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The Leonard Cohen-infused soundtrack and vaguely burned-out ambiance of a bunch of aimless, over-stimulated young adults situates Beware of a Holy Whore in that distinct post-60s milieu, after the utopian dreams of free love, flower power and political idealism had been reduced to ashes by the cynicism that pervaded survivors of that era’s excesses. It’s closest equivalent to be found in the Eclipse Series is Allan King’s Come On Children, a 1972 documentary set in a similarly communal though decidedly more rustic and dissolute environment. In Fassbinder’s film, we’re dealing with grown-ups who’ve come together with more inherent focus and professional motivation than Come On Children‘s neo-tribal pursuit of mere grooviness for its own sake.

And when the director, a mercurial petty tyrant named Jeff, finally shows up and stalks his way into the villa with militant determination, it’s immediately clear that there will be absolutely no grooviness tolerated at all on the set.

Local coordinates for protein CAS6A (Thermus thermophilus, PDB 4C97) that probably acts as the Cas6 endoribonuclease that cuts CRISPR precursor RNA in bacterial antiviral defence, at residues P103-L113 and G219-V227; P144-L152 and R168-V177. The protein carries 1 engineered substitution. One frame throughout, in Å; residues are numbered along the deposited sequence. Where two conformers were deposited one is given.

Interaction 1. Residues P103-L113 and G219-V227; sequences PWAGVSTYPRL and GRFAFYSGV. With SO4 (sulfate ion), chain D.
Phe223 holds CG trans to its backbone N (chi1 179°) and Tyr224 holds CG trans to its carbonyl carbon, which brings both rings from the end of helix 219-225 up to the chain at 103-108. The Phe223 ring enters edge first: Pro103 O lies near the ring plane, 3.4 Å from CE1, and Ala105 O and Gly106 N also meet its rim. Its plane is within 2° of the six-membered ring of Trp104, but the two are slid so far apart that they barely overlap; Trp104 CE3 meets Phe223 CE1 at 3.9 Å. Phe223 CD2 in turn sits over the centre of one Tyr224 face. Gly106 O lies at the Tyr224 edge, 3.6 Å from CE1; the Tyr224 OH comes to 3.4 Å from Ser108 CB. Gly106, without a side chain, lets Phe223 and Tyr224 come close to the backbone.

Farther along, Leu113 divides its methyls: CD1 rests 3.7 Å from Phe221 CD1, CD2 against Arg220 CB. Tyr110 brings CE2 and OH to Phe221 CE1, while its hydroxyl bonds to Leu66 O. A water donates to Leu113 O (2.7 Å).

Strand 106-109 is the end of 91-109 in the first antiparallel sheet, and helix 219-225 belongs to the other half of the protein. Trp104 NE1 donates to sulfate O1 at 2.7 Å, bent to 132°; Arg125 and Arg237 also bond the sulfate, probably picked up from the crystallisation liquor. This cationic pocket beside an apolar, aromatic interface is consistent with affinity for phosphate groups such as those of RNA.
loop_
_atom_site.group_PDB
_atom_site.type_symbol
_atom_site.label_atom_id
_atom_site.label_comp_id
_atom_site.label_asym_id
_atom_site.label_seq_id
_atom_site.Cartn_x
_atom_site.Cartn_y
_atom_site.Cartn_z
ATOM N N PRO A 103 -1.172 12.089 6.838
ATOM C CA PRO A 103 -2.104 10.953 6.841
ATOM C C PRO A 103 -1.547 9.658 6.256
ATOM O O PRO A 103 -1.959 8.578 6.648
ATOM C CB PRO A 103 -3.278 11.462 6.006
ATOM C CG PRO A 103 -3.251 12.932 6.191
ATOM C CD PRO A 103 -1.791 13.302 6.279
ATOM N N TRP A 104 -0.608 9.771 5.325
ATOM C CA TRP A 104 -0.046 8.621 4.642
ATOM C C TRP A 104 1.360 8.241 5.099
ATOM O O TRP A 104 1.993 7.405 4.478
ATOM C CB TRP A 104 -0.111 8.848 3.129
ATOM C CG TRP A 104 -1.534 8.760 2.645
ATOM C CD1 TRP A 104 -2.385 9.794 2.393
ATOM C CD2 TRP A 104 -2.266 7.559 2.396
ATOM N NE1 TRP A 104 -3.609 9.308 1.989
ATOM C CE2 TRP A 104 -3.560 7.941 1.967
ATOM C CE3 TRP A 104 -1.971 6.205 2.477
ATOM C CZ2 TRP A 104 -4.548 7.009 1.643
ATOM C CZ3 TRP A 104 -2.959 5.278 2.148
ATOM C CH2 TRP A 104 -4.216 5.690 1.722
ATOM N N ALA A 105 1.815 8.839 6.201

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The parade of familiar faces kicks into high gear with the arrival of Eddie Constantine and Hanna Schygulla as the film-within-a-film’s male and female leads. They each pretty much play themselves, though he is the only one billed as such in the credits. Constantine was famous for his role as Lemmy Caution, a flinty tough guy anti-hero, protagonist in a series of French crime films of the 50s and 60s. The only entry in that series that I’ve ever seen was Jean-Luc Godard’s Alphaville, which is notorious for breaking the mold on the character by putting him in a futuristic setting where his womanizing macho antics don’t have their usual effect, coming across as absurd and obsolete for a man clearly past his prime. Here, a half decade later and with his craggy, eroding features fully exposed in luminous color, Constantine is indisputably the butt of a joke as he sits on the fringes of this group of young beautiful people, unable to communicate much to his German-speaking colleagues, staring ambivalently and met with either their derision or apathy. Especially condescending, at least upon first impression, is Hanna, who’s nevertheless been cast as a Monroe-Dietrich fusion to pair up with Constantine’s imitation Humphrey Bogart.